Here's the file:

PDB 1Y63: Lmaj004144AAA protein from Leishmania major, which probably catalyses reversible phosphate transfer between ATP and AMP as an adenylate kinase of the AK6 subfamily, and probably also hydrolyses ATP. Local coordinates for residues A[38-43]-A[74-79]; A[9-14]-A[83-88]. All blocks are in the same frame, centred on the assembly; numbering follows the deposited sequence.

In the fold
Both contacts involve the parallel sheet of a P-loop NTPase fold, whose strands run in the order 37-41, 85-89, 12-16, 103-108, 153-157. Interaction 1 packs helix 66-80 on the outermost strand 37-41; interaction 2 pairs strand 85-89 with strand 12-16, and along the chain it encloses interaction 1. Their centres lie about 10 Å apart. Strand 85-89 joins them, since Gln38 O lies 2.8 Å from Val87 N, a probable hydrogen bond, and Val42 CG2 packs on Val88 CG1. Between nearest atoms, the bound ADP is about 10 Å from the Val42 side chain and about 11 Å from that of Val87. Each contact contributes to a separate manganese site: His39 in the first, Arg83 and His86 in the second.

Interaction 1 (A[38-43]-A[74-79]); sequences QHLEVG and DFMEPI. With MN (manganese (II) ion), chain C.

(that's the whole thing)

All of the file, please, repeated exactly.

PDB 1Y63: Lmaj004144AAA protein from Leishmania major, which probably catalyses reversible phosphate transfer between ATP and AMP as an adenylate kinase of the AK6 subfamily, and probably also hydrolyses ATP. Local coordinates for residues A[38-43]-A[74-79]; A[9-14]-A[83-88]. All blocks are in the same frame, centred on the assembly; numbering follows the deposited sequence.

In the fold
Both contacts involve the parallel sheet of a P-loop NTPase fold, whose strands run in the order 37-41, 85-89, 12-16, 103-108, 153-157. Interaction 1 packs helix 66-80 on the outermost strand 37-41; interaction 2 pairs strand 85-89 with strand 12-16, and along the chain it encloses interaction 1. Their centres lie about 10 Å apart. Strand 85-89 joins them, since Gln38 O lies 2.8 Å from Val87 N, a probable hydrogen bond, and Val42 CG2 packs on Val88 CG1. Between nearest atoms, the bound ADP is about 10 Å from the Val42 side chain and about 11 Å from that of Val87. Each contact contributes to a separate manganese site: His39 in the first, Arg83 and His86 in the second.

Interaction 1 (A[38-43]-A[74-79]); sequences QHLEVG and DFMEPI. With MN (manganese (II) ion), chain C.